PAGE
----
Stark Sustainable Soils Initiative

Postdoctoral Researcher Gunadhish Khanal (far left) with interns Nathan Shumaker and Jalen Gilbert (left to right) and Postdoctoral Researcher Lauren Baldarelli (far right) collect soil samples. Photo courtesy Lauren Baldarelli.

Sponsored by the Herbert W. Hoover Foundation, the project completes its fourth year

By Lauren Baldarelli

Principal Investigators Dr. Rattan Lal and Heather Neikirk worked to bring the Stark Sustainable Soils Initiative into its fourth year with Postdoctoral Researcher Dr. Lauren Baldarelli, who joined the team in March of 2023. In late June, the team started crop measurements that took place every 2 weeks throughout the growing season. This involved recording how tall the corn and soybeans were, determining growth stages of the crops (either vegetative or reproductive), and noting any pests or visible signs of plant stress. This continued until the beginning of September. Fellow Postdoctoral Researcher Dr. Gunadhish Khanal from the HWH collaboration with Kent State, and interns Nitesh Kandel of Youngstown State University and Kaitlyn Cowley from the Herbert W. Hoover Foundation contributed greatly to the success of this part of the project. 

September was also the start of soil sampling. Dr. Baldarelli and her team sampled all 12 of our participating farms and 2 wooded sites within our Stark County. This resulted in a total of 138 soil core samples and soil bulk density cores from 5 different sites. All soil core samples were air dried and sieved through 2mm mesh. Some of the soil was sent to the Service Testing And Research Laboratory (STAR) laboratory at Ohio State for Mehlich-3 extraction to determine plant available soil nutrients. The rest was used to determine soil organic matter and soil organic carbon and total nitrogen at the Lal Carbon Center Columbus, Ohio. The bulk density cores were oven dried to determine bulk density. They were also wet sieved to account for gravel content in each of our samples.

Thresher used to separate grains from pods or ears. Photo courtesy Gunadhish Khanal.The team also harvested crop samples from a 1x1m plot at each of the 5 sites within each farm. This year, most farmers were growing soybeans; a couple growing corn; the rest have long- term forage/hay fields; and one growing oats. The soybean crops were threshed at Snyder Farm (OSU Wooster) to separate the grain from the stock. Corn kernels were separated by hand from the cob for grain analysis. All grain samples were sent to the STAR lab for nutrient analysis. Sampling completed in late October.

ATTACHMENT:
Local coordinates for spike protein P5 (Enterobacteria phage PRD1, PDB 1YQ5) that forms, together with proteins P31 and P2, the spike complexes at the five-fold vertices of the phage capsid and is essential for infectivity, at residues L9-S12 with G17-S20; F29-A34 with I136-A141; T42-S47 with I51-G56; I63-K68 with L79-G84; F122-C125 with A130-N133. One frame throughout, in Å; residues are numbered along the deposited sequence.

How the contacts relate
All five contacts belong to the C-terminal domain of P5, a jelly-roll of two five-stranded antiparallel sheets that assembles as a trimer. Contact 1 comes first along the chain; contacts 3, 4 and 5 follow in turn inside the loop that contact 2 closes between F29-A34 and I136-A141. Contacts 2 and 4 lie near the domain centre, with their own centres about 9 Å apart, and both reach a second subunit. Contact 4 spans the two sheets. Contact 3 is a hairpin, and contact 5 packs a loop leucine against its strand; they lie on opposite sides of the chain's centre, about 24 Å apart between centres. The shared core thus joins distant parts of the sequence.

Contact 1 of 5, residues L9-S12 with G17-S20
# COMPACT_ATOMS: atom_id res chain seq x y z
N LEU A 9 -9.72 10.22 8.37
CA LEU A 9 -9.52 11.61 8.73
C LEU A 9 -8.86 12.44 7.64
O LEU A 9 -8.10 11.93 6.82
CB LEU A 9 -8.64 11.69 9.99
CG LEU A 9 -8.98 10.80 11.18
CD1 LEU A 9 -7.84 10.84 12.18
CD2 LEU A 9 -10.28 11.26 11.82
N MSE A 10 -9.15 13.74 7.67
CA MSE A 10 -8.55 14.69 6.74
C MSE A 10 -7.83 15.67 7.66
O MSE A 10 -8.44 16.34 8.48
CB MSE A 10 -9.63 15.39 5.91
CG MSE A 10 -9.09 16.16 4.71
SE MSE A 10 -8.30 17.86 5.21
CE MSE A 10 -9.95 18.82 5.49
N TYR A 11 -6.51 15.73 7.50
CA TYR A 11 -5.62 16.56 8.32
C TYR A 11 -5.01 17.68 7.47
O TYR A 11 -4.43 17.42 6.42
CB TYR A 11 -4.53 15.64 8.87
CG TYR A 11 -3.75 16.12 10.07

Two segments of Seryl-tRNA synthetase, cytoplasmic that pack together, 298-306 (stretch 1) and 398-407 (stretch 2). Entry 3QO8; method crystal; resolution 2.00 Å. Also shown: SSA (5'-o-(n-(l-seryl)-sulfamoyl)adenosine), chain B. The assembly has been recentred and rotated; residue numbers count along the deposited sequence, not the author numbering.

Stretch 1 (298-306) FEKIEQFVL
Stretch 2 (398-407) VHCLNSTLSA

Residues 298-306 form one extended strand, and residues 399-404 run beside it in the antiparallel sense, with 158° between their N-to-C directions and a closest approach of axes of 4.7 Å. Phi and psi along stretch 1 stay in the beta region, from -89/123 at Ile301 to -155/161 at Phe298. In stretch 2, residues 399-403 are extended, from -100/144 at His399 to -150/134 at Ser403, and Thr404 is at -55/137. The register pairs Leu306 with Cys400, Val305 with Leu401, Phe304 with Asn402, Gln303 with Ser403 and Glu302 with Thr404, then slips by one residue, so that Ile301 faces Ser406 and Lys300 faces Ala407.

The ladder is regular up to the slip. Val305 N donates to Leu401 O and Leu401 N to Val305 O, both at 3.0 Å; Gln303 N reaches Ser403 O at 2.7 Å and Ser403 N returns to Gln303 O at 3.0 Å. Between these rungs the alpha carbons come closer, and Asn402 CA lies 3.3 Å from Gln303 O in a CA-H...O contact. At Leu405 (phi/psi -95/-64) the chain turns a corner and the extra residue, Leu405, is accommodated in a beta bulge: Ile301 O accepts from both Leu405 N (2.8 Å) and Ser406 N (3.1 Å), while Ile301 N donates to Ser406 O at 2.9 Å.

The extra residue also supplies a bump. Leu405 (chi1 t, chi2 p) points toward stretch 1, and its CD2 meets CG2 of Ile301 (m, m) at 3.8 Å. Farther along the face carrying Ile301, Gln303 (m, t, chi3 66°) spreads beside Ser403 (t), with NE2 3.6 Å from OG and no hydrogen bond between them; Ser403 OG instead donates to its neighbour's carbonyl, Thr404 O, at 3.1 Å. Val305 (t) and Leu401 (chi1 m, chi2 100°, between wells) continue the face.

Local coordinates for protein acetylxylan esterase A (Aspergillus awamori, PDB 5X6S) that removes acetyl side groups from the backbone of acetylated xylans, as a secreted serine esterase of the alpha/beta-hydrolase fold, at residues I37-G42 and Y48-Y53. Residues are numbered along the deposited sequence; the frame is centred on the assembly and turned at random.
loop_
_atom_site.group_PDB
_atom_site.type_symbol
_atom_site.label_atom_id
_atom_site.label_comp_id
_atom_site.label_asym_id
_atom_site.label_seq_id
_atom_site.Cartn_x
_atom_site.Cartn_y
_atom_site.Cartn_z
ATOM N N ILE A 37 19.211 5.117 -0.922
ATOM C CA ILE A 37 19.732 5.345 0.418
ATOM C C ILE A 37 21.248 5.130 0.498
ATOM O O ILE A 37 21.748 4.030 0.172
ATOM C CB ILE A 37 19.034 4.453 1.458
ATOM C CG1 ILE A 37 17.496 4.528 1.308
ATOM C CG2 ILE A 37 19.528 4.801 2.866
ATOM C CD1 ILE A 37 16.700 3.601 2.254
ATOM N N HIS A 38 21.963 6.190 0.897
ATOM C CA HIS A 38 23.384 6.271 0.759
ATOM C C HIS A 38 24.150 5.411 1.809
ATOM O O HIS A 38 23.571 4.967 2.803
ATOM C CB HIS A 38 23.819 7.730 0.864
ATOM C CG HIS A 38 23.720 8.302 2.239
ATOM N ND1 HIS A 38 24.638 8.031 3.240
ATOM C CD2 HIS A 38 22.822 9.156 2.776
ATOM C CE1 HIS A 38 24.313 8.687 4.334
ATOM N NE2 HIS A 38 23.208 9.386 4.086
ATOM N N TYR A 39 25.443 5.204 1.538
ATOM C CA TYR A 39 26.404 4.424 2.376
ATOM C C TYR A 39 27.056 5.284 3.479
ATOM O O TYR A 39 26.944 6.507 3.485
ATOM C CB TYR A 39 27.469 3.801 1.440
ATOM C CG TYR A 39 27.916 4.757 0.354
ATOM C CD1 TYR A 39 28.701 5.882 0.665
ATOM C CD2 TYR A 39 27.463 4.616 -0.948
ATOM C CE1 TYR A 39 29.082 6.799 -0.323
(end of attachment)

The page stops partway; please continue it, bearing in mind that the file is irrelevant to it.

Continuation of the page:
Lauren and her team thank Danielle DeYoung of Malone University for her help in the field, the Massillon NRCS office for letting us take over their lab (and office!), and many thanks to Jalen Gilbert and Nathan Shumaker, two interns from Malone University for all their work in both the field and the lab.

Most of November was spent in the lab processing samples. Dr. Lauren moved to Columbus for 5 weeks to complete the following analyses with Dr. Guna: bulk density, soil pH and electrical conductivity, soil organic matter, total carbon and nitrogen, soil respiration and aggregate stability. It was great to work in lab at the Lal Carbon Center, join meetings in person and explore the Columbus area. Many thanks to Lab Manager Kyle Sklenka and Research Technician Brennan Spaulding for all of their help in the lab.

The upcoming winter months will be focused on data analysis and scientific writing.